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Auburn commits minor NCAA violation, blames the media

Discussion in 'Journalism topics only' started by Steak Snabler, Jul 16, 2014.

  1. Steak Snabler

    Steak Snabler Well-Known Member

    You might remember that Auburn accidently posted a bio of football prospect Rashaan Evans, who ended up signing with Alabama, on its official website on national signing day last February.

    Well, that turned out to be a minor NCAA violation. In case documents released Tuesday, Auburn blames unidentified members of the media for hacking into their system to "find' the code to pull up the bio."


    Sounds logical, right? A guy (or gal) with the ability to hack into a secure website instead choosing to make $40,000 a year as a sports writer.
  2. RecoveringJournalist

    RecoveringJournalist Well-Known Member

    I've worked with IT guys at newspapers who could do this. I'd be lying if I said I understood how they did it, but if something isn't deleted properly, it can be accessed pretty easily if you know what you're doing.

    This isn't exactly high-level "hacking" and using that word is probably irresponsible. The way it was explained to me (and this was about a decade ago) was "If you know where to look, you can find it."
  3. Meatie Pie

    Meatie Pie Member

    I have no doubt Auburn will be completely exonerated.
  4. RecoveringJournalist

    RecoveringJournalist Well-Known Member

    Even if they were found guilty, this is so minor it's not even funny.
  5. Diego Marquez

    Diego Marquez Member

    The list at the bottom of the story says it all. Gave athlete a glass of water is a violation? Death penalty for War Eagle? Stop the insanity!
  6. Batman

    Batman Well-Known Member

    Exactly. If you ever notice, nearly every major college athletics program will do this about once a year. They put out this laundry list of silly secondary violations that have accumulated throughout the past year or so, and the penalties typically range from "don't do it again," to "will attend a refresher course on NCAA rules." The most severe ones might result in a loss of a few phone calls or campus visits.
    Most of the violations, you wonder how it's even a violation and some aren't their fault at all.
    Hell, I think I could've gotten one school a violation once. I was walking on the field before a football game on a day they had a bunch of recruits on campus. All of the recruits, a couple hundred of them, were on the sideline watching warm-ups. I saw a couple of guys from my town, said hello and chatted for about 30 seconds. That's actually an NCAA violation -- recruits aren't supposed to have any contact with the media on those visits.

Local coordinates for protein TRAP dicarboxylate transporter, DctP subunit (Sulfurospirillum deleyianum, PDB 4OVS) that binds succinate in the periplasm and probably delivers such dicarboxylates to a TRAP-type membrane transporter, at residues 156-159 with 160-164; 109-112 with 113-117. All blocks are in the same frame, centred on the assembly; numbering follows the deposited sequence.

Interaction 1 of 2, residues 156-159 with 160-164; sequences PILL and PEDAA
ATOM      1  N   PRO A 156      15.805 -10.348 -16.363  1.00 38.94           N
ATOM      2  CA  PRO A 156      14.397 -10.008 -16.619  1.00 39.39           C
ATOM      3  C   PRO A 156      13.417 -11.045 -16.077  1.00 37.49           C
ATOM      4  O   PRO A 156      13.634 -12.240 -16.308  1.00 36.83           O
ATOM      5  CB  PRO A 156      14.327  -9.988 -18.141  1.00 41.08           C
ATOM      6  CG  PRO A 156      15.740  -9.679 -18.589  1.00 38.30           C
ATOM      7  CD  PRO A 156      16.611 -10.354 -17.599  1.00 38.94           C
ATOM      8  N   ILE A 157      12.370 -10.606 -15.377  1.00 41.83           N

7. Baron Scicluna

    Baron Scicluna Well-Known Member

    Don't forget the one where a photo was taken of a recruit with someone of "celebrity status".

    And the one where a recruit's father was sent a text by an assistant, telling them he was going to be late for their in-home meeting.
  8. RecoveringJournalist

    RecoveringJournalist Well-Known Member

    I thought the rule was they couldn't facillitate any contact between media and recruits. If that's not the case than I've helped players break NCAA rules close to a hundred times.
  9. BrendaStarr

    BrendaStarr Member

    In college when I covered football and basketball, I found a way to pull up bios of guys who had been kicked off the team or were no longer posted on the athletics site simply by using the url of another player's bio and changing out the names, then hit enter and it's show up under that url. Not sure if that's still possible to do nowadays (this happened about 4-5 years ago) but I don't think "hacking" into it is even necessary.
  10. RecoveringJournalist

    RecoveringJournalist Well-Known Member

    Right. I think the IT guys who were able to do it for me were able to access an older version of the page. They were doing things on the computer that the majority of us don't know how to do, but I would hardly call it hacking.
  11. Steak Snabler

    Steak Snabler Well-Known Member

    Even a player bio that has been deleted can be accessed through Google's "cache" function. I used it a couple of weeks ago when writing something about the two Miami players who were arrested.

    This was something different --- a bio created in anticipation of a player signing that got "published" inadvertently.
  12. RecoveringJournalist

    RecoveringJournalist Well-Known Member

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